● job application procedures and job advertisement

● recruitment

● use of facilities

● fringe benefits

● retirement plans, disability leave, or other terms of employment

● hiring and firing

● testing

● job advancements, transfer, layoffs

● compensation

● job training

● privileges of employment

Procedures related to discrimination charges

If you think you have been discriminated against in employment based on disability, you should immediately contact your nearest EEOC office, which stands for the Equal Employment Opportunity Commission. There is specific documentation that must be provided.


The following information must be provided to file a charge for discrimination:

● The complainant’s name, address, and contact information

● The same information must be provided by the respondent or defendant, including the

number of employees

● A description of the alleged violation, including the dates on which it happened


Please note that a complaint of discrimination must be filed within 180 days of the alleged discrimination. In some cases, you are allocated 300 days to file, typically cases for ADEA charges.

Filing an employment discrimination lawsuit in court

Once you receive a “right to sue” letter from the EEOC, you may file a lawsuit with a Federal Court within 90 days. Complaints concerning the ADEA, a suit may be filed at any time 60 days after EEOC gives notice that it has completed action on the charge.

You can contact the government if you have any questions. Listed below are resources available to help you if you have been discriminated against and have questions to see if you have a valid claim:

ADA Information Line

(800) 514-0301 (voice)

(800) 514-0383 (TTY)


ADA National Network

(800) 949-4232 (voice/TTY)


U.S Equal Employment Opportunity Commission

(800) 669-4000 (voice)

(800) 669-6820 (TTY)

(844) 234-5122 (VP)


It is important if you have experienced discrimination to keep record of what date it happened on, the situation, and any parties that are involved. Having your information documented will help you in establishing your case. Despite the federal protections of the ADA, many companies and employers try to get around the law, many citing that the employee created a liability and was not fit for the position. Many who do this do not make proper accommodations for the employee, which they have the right to those accommodations under the ADA.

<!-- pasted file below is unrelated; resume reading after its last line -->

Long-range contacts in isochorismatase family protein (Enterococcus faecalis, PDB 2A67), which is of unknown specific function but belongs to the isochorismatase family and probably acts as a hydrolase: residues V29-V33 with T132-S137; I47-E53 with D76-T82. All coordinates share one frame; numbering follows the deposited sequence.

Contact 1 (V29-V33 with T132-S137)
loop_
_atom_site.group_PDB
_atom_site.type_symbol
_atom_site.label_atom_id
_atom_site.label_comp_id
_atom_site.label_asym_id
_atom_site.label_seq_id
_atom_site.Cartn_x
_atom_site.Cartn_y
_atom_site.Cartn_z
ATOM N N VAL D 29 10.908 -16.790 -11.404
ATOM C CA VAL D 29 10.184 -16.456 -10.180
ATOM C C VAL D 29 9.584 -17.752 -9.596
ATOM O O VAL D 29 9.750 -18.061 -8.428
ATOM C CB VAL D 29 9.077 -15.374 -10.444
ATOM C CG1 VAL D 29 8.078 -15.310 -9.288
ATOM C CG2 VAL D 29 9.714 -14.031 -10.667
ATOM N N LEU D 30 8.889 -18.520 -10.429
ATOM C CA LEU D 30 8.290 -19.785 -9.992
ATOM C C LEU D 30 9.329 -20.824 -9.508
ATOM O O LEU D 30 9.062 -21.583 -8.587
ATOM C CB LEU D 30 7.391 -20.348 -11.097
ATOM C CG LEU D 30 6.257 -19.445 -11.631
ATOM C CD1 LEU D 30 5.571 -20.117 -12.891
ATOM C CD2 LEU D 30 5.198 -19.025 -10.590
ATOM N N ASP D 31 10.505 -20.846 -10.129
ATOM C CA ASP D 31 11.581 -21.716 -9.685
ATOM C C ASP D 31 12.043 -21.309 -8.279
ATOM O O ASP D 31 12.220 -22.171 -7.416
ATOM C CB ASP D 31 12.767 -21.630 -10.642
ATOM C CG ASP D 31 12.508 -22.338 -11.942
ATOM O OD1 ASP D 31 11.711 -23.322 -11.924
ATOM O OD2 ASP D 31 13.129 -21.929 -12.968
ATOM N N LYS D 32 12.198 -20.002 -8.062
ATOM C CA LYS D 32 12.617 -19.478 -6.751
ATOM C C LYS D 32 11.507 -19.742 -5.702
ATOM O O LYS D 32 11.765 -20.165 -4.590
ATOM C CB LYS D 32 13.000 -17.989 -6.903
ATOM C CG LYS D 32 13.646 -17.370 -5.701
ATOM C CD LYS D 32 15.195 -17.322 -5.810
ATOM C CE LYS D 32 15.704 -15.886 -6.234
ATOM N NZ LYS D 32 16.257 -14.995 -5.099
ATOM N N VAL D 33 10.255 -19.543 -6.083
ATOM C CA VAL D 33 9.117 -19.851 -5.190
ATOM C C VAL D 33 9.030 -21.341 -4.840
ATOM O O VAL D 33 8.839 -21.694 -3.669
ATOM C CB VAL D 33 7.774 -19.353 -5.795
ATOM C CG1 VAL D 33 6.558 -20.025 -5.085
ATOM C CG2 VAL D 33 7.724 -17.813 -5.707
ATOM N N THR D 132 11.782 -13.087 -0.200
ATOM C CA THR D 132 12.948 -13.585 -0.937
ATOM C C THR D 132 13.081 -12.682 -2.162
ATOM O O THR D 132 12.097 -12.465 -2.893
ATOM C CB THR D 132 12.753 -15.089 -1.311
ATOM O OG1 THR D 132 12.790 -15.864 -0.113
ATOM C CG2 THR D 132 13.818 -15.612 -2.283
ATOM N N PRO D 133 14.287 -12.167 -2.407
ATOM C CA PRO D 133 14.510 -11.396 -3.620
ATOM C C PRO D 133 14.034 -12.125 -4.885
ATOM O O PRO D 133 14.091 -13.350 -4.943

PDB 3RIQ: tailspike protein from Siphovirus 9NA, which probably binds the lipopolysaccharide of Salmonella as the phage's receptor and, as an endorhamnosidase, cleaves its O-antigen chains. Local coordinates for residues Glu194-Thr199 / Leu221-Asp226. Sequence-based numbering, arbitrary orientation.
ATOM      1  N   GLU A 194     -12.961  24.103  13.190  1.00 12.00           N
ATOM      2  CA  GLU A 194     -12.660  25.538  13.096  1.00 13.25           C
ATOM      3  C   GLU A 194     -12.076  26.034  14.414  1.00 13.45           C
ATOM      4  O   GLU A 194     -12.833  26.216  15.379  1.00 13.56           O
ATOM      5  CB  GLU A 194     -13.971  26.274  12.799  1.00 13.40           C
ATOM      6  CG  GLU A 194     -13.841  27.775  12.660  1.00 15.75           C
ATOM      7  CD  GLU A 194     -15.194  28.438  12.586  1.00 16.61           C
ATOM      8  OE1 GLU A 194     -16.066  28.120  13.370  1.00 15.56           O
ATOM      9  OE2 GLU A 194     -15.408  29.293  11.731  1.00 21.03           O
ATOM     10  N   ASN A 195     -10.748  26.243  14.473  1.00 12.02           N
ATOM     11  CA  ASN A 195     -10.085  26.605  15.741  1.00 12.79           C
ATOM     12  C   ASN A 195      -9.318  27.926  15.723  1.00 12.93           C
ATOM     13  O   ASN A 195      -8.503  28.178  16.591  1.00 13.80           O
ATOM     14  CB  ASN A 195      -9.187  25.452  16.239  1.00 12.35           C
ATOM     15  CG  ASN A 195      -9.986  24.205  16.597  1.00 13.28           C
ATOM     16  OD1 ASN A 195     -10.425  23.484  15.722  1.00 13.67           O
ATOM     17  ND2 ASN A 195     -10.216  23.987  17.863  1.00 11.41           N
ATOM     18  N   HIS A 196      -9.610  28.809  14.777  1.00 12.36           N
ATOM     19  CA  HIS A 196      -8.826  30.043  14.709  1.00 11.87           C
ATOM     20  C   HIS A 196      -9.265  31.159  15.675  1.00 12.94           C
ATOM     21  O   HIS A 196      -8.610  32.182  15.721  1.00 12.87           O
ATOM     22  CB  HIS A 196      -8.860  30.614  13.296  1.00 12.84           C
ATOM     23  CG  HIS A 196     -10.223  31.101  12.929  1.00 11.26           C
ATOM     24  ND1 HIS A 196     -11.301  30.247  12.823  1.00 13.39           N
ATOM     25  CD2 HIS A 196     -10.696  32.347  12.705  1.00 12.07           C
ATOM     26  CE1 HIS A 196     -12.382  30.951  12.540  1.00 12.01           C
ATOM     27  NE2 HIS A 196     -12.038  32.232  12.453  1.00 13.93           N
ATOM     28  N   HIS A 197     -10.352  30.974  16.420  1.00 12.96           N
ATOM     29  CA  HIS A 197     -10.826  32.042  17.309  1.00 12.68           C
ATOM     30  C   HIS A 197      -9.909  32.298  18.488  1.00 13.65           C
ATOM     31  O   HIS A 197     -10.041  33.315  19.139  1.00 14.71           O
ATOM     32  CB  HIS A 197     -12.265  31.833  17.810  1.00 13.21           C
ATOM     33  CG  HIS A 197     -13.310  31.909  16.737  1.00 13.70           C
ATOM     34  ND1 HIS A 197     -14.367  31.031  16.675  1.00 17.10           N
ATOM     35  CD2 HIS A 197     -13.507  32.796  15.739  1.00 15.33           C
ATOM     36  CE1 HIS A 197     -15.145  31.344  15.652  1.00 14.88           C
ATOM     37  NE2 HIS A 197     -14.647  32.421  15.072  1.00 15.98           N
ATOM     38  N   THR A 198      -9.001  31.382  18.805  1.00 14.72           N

In conclusion, This Americans with Disabilities Act (ADA) prohibits discrimination against people with disabilities in several areas, including employment, transportation, public accommodations, communications, and access to state and local government programs and services. It is important to understand your rights in order to be able to advocate for yourself and prevent wrongful termination and other acts of discrimination. Contact the federal organizations listed above if you are experiencing discrimination to help you.


ADA National Network (2022). Information, Guidance, and Training on the Americans with Disabilities Act. ADA National Network. Retrieved from: https://adata.org/

United States Department of Justice Civil Rights Division (2022). Information and Technical Assistance on the Americans with Disabilities Act. United States Department of Justice Civil Rights Division. Retrieved from: https://www.ada.gov/infoline.htm

U.S. Equal Employment Opportunity Commission (2022). EEOC Website Main Page. U.S. Equal Employment Opportunity Commission. Retrieved from: https://www.eeoc.gov/